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Picture uneven for local LGBT inmates behind bars

by Seth Hemmelgarn

An inmate who did not want their face shown sits in the<br>housing area used for transgender inmates at the San Francisco jail. Photo:<br>Jane Philomen Cleland
An inmate who did not want their face shown sits in the
housing area used for transgender inmates at the San Francisco jail. Photo:
Jane Philomen Cleland  

With San Francisco Sheriff Ross Mirkarimi's recent announcement that he plans to stop classifying transgender inmates who have not had surgery according to their birth sex, the city is ahead of other local agencies.

The move by Mirkarimi, which he and his office have been working with transgender advocates on for over a year, would mean that trans women would no longer be housed with men.

The same would be true for transgender men, but the jail population generally sees more trans women inmates.

Other local agencies aren't yet considering such plans, citing concerns for inmate safety.

Many have called attention to problems faced by LGBT inmates more generally, including assaults by other inmates and even staff. But finding data that reflects that is difficult.

Like other agencies, the San Francisco Sheriff's Department doesn't break down inmate grievance data by sexual orientation or gender identity.

Even if such information was compiled, some say it wouldn't be that useful, because inmates are afraid to report incidents, and their stories won't show up in the data.

In an interview last week, Mirkarimi said his office's changes involving transgender people "will elevate the voice of the transgender population" and bring "more awareness and more participation."

Trans inmates who have had surgery are already housed based on their preferred gender identity, the sheriff's department said. Trans inmates also have access to hormones.

San Francisco Sheriff Ross Mirkarimi, shown here with department leaders, is finalizing a new policy that would see trans women who have not had surgery housed with female inmates. Photo: Jane Philomen Cleland

Mirkarimi said people in custody "are instructed on how to file a grievance," as is required by law.

The most common problems reflected in the agency's data from this year, reviewed by the Bay Area Reporter, are related to commissary and medical care. Grievances about staff were among the least frequent.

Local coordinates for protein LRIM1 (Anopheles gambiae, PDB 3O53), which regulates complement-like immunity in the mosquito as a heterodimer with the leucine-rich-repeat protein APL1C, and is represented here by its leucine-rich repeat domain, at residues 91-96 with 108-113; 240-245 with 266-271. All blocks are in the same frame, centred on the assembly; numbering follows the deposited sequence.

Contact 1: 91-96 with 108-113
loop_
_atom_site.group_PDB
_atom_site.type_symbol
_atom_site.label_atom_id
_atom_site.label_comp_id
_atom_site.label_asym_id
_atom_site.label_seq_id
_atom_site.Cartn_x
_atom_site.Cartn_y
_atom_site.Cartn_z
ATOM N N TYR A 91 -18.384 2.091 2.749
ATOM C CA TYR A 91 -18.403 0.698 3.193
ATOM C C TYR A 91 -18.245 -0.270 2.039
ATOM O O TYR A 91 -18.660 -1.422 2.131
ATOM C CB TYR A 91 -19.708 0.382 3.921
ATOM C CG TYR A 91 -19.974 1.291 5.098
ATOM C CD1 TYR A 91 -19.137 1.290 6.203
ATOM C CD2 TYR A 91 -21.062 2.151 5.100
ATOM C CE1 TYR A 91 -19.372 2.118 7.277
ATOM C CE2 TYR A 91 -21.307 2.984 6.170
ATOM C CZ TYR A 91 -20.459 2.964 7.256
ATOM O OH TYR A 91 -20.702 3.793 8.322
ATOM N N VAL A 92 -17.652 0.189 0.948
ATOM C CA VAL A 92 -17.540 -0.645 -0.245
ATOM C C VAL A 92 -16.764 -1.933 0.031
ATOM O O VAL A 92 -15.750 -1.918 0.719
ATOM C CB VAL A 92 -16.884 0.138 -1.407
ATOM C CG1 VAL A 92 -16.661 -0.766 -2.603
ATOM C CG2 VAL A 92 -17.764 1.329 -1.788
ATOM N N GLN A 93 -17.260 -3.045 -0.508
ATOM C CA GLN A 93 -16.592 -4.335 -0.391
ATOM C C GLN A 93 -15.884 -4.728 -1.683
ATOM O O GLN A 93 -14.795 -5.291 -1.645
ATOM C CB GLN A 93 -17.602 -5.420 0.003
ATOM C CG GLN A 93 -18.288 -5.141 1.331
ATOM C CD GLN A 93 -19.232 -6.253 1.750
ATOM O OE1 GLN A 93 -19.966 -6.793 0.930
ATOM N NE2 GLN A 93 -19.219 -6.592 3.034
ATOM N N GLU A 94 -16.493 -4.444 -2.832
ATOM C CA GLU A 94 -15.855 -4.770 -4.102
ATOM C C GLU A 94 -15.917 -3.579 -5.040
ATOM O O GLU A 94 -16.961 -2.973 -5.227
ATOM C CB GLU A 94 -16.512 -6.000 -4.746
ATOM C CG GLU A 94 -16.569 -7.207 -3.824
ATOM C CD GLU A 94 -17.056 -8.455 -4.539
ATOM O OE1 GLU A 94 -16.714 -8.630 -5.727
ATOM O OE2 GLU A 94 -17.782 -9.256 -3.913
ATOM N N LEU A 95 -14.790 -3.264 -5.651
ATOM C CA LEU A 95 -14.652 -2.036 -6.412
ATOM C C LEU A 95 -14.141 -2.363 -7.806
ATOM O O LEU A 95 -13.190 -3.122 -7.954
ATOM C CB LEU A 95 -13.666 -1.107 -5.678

Asked about the possibility of inmates being afraid to report problems involving staff because of fear of retaliation, Mirkarimi said that's why his office has a Prisoner Legal Services unit, which is overseen by a civilian and provides "a check" to the system.

If there are grievances about staff, "I really want to know about that," he said.

But Mirkarimi expressed confidence that the lack of complaints about people who work in his agency is an accurate gauge of how they handle their jobs.

The "vast" majority of staff in the jails are "outstanding, committed, and dedicated" he said, and the "absence of grievances reflects that."

When there are problems, though, the consequences can be serious.

"The penalty for staff who ignore or minimize a grievance or complaint are also quite severe," Mirkarimi said, adding, "People have lost their jobs over this."

Like many other agencies, the San Francisco Sheriff's Department doesn't track whether complaints are coming from LGBTs.

Mirkarimi said it could be worth adding information about how people identify to his agency's grievance data, but officials have to be careful "not to violate [inmates'] civil rights by forcing any self-identification," since they may not want to share that information.

Flor Bermudez, director of the Detention Project, which works to end the abuse of transgender and gender non-conforming people in prison and similar institutions, also noted that in order for data to be broken down by sexual orientation and gender identity, people would need to self-identify, and there first needs to be "a cultural shift" for that to be safe. The Detention Project is part of the Oakland-based Transgender Law Center.

"Policy changes need to come from above," Bermudez, a lesbian ciswoman, said, and officials "need to give the message that transgender people are going to be respected in their gender identity." Until "that happens, and there is adequate training of correctional staff," and other changes are made, "it is not safe to either self-identify or complain."

Jennifer Orthwein, the Detention Project's senior counsel, said in an email, "We have heard from numerous trans women over the years" who have had problems with the San Francisco Sheriff's Department, "generally alleging" they have been misgendered, faced verbal and physical harassment, and other complaints. Orthwein couldn't provide more specific details on the allegations.

In 2007 and 2008, transgender women filed lawsuits against sheriff's Deputy Scott Neu and others, claiming Neu had sexually assaulted them while they were in custody. The city eventually settled those cases.